Externalities of openness in innovation

Stephen Roper, Priit Vahter, James H. Love

Research output: Contribution to journalArticle

Abstract

Discussion of open innovation has typically stressed the benefits to the individual enterprise from boundary-spanning linkages and improved internal knowledge sharing. In this paper we explore the potential for wider benefits from openness in innovation and argue that openness may itself generate positive externalities by enabling improved knowledge diffusion. The potential for these (positive) externalities suggests a divergence between the private and social returns to openness and the potential for a sub-optimal level of openness where this is determined purely by firms' private returns. Our analysis is based on Irish plant-level panel data from manufacturing industry over the period 1994-2008. Based on instrumental variables regression models our results suggest that externalities of openness in innovation are significant and that they are positively associated with firms' innovation performance. We find that these externality effects are unlikely to work through their effect on the spread of open innovation practices. Instead, they appear to positively influence innovation outputs by either increasing knowledge diffusion or strengthening competition. Our evidence on the significance of externalities from openness in innovation provides a rationale for public policy aimed at promoting open innovation practices among firms.
Original languageEnglish
Pages (from-to)1544-1554
Number of pages11
JournalResearch policy
Volume42
Issue number9
Early online date19 Jun 2013
DOIs
Publication statusPublished - Nov 2013

Fingerprint

Innovation
Externalities
Openness
Industry
Open innovation
Knowledge diffusion
Positive externalities

Bibliographical note

This is an open-access article distributed under the terms of the Creative Commons Attribution License, which permits unrestricted use, distribution, and reproduction in any medium, provided the original author and source are credited.

Funding: The research in this paper was funded by the ESRC under award RES-062-23-2767

Keywords

  • knowledge externalities
  • open innovation
  • externalities of openness
  • Ireland

Cite this

Roper, S., Vahter, P., & Love, J. H. (2013). Externalities of openness in innovation. Research policy, 42(9), 1544-1554. https://doi.org/10.1016/j.respol.2013.05.006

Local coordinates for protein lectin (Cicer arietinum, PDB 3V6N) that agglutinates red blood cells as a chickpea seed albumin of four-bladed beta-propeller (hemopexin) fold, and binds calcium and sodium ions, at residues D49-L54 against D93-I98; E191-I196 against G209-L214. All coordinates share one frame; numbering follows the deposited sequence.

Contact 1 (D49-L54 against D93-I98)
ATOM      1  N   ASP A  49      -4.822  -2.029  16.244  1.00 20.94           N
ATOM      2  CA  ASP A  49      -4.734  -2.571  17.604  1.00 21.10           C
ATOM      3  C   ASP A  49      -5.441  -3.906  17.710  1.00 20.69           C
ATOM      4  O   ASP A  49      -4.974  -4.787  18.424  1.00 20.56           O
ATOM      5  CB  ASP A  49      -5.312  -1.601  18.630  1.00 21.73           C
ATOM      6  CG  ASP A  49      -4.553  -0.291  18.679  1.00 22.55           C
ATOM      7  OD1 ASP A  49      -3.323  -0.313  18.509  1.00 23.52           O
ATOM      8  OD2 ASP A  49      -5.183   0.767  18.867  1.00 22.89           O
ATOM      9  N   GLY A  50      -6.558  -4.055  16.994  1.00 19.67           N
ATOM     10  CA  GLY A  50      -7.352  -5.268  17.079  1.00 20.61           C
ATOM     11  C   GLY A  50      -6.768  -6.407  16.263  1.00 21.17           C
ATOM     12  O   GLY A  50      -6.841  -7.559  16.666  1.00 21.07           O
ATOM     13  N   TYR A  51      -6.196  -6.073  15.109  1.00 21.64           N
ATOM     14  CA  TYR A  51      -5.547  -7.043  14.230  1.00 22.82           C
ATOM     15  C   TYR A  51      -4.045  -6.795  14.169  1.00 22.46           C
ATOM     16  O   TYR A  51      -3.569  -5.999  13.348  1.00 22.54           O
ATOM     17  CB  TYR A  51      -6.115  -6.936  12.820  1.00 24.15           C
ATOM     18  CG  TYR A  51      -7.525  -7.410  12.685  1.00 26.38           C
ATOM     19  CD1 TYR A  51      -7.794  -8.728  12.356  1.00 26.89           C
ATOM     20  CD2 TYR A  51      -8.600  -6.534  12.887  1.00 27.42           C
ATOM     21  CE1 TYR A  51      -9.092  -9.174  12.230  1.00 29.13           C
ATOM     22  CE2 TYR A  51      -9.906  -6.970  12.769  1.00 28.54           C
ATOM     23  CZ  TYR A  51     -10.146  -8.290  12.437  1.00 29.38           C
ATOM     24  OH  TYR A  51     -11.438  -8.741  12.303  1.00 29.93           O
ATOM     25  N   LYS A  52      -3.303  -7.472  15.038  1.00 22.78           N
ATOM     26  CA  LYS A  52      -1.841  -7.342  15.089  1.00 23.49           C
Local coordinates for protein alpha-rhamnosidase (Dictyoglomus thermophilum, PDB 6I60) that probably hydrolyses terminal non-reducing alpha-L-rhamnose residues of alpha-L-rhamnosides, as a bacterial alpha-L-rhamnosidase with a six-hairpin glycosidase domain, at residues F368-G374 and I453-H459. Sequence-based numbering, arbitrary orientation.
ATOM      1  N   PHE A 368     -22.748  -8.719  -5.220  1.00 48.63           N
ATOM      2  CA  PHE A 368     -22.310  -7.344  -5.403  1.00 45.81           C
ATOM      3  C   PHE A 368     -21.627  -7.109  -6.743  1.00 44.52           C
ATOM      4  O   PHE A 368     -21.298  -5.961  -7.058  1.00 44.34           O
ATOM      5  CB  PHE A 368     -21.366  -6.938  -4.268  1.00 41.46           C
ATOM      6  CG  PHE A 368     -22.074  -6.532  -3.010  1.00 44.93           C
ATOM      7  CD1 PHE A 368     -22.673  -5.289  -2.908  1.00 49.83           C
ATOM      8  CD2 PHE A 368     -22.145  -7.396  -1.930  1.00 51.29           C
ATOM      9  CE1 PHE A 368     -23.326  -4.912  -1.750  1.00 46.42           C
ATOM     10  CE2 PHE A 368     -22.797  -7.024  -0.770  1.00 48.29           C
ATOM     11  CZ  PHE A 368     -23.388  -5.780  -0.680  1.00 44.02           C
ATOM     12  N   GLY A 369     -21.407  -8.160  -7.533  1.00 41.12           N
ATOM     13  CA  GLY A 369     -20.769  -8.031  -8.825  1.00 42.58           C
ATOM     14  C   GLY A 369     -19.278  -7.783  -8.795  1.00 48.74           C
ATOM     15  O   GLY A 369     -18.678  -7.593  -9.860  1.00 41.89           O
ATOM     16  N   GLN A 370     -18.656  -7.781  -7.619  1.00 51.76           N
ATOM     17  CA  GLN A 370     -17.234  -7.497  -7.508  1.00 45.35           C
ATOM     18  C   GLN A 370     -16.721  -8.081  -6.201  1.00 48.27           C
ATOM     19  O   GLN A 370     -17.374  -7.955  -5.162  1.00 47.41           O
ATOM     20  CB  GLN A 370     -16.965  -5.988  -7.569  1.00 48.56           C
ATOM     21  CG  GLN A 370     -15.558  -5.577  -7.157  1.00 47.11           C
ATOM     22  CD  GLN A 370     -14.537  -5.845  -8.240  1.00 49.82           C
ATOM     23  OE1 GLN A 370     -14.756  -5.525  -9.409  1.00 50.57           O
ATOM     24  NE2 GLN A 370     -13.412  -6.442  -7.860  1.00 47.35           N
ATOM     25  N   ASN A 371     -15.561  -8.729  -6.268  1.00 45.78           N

Roper, Stephen ; Vahter, Priit ; Love, James H. / Externalities of openness in innovation. In: Research policy. 2013 ; Vol. 42, No. 9. pp. 1544-1554.
@article{8fa45f79a735459090efe87cadbc1b17,
title = "Externalities of openness in innovation",
abstract = "Discussion of open innovation has typically stressed the benefits to the individual enterprise from boundary-spanning linkages and improved internal knowledge sharing. In this paper we explore the potential for wider benefits from openness in innovation and argue that openness may itself generate positive externalities by enabling improved knowledge diffusion. The potential for these (positive) externalities suggests a divergence between the private and social returns to openness and the potential for a sub-optimal level of openness where this is determined purely by firms' private returns. Our analysis is based on Irish plant-level panel data from manufacturing industry over the period 1994-2008. Based on instrumental variables regression models our results suggest that externalities of openness in innovation are significant and that they are positively associated with firms' innovation performance. We find that these externality effects are unlikely to work through their effect on the spread of open innovation practices. Instead, they appear to positively influence innovation outputs by either increasing knowledge diffusion or strengthening competition. Our evidence on the significance of externalities from openness in innovation provides a rationale for public policy aimed at promoting open innovation practices among firms.",
keywords = "knowledge externalities, open innovation, externalities of openness, Ireland",
author = "Stephen Roper and Priit Vahter and Love, {James H.}",